15
$\begingroup$

Reason I'm asking, it's seemed to me that the best way to create an atmosphere on Mars is by moving an icy planetoid/comet/Kuiper Belt object and basically smashing it into mars, though I think a low orbit, perhaps near the Roche Limit where it breaks apart pretty easily would be more practical than a crash landing.

Roughly speaking, comets are mostly too small to be that interesting. To create a 1 ATM atmosphere you'd need something in the range of 120 KM in radius - figuring some of it would be water, some of it would be dust and rock, some of it would be CO2 that you'd want to turn into plant life.

In terms of moving the object, you could do a gravity assist around Neptune and using Neptune, you could adjust the trajectory either towards mars or towards another planet for another gravity assist. The object could be moved by large mirrors, melting some of the ices on the surface creating a propulsion or by explosions. I think that would be the easiest way.

And once in orbit, the process is rather simple, the sun would melt some of the lower freezing point ices, and in a near roche limit orbit, it could be broken apart fairly easily given the tidal forces already in play.

Figuring a Kuiper Belt object is made up of a combination of dust, frozen H2O, CO2, CH4, NH3 some frozen N2, a bit of CO, maybe some NO, some O2, a sprinkling of more complex molecules, a little Argon, Hydrogen and Helium, it's not something you'd want to breath, but it would create atmospheric pressure, perhaps similar to earth. (120 KM radius, figure 1.5 density, mass would be about 10 billion billion KG - about twice the mass of the earths' atmosphere, but if half of it is rock, dust and water-ice - then you've got about what you need for 1 ATM on mars).

So, while this would by no means be easy or quick, it certainly seems possible - given a thousand years or so, and we'd want to be careful not to miscalculate and send a 100 KM radius object into a path where it might hit earth - as that would be a bad day, but, with care, this should be doable - so you have an object in orbit around mars that's gradually breaking up and it gives the planet an atmosphere and water.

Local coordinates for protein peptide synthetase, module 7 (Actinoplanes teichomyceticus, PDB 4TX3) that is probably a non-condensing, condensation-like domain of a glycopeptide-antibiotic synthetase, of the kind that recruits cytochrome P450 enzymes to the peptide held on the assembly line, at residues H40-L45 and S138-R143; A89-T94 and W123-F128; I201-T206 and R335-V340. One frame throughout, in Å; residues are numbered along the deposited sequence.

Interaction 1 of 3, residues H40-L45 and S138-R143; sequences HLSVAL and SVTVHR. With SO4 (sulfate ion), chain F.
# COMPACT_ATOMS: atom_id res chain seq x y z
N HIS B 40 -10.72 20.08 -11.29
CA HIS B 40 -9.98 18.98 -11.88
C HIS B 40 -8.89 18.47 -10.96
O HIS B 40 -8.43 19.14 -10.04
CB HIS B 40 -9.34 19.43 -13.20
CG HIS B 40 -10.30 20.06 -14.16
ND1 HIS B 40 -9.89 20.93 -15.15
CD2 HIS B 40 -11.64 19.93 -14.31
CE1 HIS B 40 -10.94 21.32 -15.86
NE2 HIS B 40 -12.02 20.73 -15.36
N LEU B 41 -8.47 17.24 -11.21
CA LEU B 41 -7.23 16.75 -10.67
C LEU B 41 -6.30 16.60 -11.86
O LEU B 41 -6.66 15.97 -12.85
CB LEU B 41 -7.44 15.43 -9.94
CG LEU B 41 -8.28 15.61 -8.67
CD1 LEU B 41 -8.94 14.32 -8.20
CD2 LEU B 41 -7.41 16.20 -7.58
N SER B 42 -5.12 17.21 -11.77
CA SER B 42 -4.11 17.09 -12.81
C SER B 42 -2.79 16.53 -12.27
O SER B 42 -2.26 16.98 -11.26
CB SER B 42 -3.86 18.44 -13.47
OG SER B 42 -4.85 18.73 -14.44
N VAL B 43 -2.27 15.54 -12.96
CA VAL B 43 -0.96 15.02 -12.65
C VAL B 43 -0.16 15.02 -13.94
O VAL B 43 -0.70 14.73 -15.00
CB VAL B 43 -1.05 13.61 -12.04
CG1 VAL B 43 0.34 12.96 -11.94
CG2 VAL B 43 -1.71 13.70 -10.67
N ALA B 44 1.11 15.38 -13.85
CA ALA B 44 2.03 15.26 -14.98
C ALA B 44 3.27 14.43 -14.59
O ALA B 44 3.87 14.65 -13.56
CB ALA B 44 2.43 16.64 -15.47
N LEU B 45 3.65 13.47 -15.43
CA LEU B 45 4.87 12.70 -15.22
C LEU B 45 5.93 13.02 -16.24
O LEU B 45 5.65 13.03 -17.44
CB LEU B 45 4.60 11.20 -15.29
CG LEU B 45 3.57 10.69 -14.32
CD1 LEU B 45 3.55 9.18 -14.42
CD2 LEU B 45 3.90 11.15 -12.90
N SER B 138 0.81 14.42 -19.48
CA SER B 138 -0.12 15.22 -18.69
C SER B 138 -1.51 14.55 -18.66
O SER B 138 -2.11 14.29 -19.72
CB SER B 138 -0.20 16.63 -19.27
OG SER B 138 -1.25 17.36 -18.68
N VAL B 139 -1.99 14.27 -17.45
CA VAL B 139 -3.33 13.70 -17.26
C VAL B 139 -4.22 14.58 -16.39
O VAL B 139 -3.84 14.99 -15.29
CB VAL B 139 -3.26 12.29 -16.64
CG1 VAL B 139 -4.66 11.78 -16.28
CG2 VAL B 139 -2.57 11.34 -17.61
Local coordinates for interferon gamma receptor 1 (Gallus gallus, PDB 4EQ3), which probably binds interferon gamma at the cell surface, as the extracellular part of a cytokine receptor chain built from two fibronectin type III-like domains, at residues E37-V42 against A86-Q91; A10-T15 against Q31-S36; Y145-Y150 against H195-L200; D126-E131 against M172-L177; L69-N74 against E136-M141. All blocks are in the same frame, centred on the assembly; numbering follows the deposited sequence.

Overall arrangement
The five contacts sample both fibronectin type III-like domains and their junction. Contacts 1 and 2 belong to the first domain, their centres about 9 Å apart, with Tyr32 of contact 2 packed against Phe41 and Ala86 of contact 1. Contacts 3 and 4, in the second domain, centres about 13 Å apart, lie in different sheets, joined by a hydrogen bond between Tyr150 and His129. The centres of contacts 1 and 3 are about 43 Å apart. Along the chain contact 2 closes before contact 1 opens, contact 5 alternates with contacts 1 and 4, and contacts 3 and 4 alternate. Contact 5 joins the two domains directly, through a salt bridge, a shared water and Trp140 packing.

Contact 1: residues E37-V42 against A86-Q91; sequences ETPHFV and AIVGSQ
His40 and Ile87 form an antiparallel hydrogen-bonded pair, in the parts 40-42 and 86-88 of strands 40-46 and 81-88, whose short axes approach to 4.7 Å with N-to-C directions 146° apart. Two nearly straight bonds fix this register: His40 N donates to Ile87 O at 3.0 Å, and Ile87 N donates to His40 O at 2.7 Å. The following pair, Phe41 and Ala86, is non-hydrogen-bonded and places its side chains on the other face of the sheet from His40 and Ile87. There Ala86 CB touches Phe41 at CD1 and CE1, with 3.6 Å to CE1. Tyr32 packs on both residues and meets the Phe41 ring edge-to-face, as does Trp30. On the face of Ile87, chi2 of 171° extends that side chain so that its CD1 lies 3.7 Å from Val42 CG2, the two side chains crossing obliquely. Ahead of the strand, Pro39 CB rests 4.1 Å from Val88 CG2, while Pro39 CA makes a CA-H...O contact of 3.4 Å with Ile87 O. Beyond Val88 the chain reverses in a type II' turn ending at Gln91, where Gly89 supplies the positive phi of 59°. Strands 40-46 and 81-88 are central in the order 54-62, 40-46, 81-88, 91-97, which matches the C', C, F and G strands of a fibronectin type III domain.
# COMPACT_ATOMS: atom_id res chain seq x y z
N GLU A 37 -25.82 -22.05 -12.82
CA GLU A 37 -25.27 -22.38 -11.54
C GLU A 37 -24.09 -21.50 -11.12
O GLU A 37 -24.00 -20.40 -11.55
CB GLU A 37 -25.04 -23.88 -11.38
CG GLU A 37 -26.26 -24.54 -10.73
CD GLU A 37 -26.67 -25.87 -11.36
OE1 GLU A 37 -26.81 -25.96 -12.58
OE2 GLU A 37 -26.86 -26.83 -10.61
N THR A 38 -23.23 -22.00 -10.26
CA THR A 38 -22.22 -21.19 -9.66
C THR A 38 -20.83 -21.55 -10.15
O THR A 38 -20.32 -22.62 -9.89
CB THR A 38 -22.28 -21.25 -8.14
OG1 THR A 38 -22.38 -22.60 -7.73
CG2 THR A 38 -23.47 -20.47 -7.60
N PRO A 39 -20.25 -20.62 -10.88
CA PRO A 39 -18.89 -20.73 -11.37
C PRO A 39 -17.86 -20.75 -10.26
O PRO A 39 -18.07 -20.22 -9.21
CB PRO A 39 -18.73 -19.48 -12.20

Is there a way to turn this quantity of NH3 and CH4 as well as CO and NO and other things we maybe wouldn't want to breath, into N2 and CO2 and O2? again in a relatively short (1,000 years or so) span of time, or would that be even more difficult and take a lot longer than getting the object where we wanted in the first place?

In short, the question is, can icy space objects be used to create planetary atmosphere for terraforming? It's always seemed so, to me, but I'm curious if my assumption is incorrect.

$\endgroup$
  • 1
    $\begingroup$ The mirror idea might be problematic. 50 AU from the Sun the light is only 1/2500 of that on Earth. I think one needs nuclear power out there, or maybe in situ chemical fuel production. $\endgroup$ – LocalFluff Mar 23 '15 at 12:24
  • $\begingroup$ Why stop at 1 Kuiper Belt object? Scale it up! Earth, and Earthlings probably have the math, and the computational ability to use gravity to execute a 'cascade' effect. We steal momentum every time Oberth manoeuvre is used. Do it the other way around with time in your favour. A few lifetimes down the line there could be N KB objects barging into Mars' orbit - all having started from a smaller body. Of course, to say the least, we would need a fairly detailed map (mass+orbit) of KB objects to begin with! $\endgroup$ – Everyone Mar 27 '15 at 7:38
  • 1
    $\begingroup$ If Phobos has ices internally, how about pushing it towards Mars? @SF. $\endgroup$ – LocalFluff Dec 16 '15 at 9:23
  • 1
    $\begingroup$ @userLTK: Instead of single big, you should be looking at thousands of smaller ones. And a lot of them contain ice. $\endgroup$ – SF. Dec 26 '15 at 11:32
  • 2
    $\begingroup$ The biggest problem I see with this is not actually moving the object but the logistics of the timing of doing it. If you are going to crash something into the planet, especially of the sizes you are talking about, you are going to want to do it before the planet is populated but who's going to finance such a thing and wait such a long time if their aren't already people there? If there are already people there then even much smaller objects could be potentially catastrophic if off by even a little bit. Seems like you'd need to capture something in orbit for this to work. $\endgroup$ – Evan Steinbrenner Aug 28 '17 at 18:38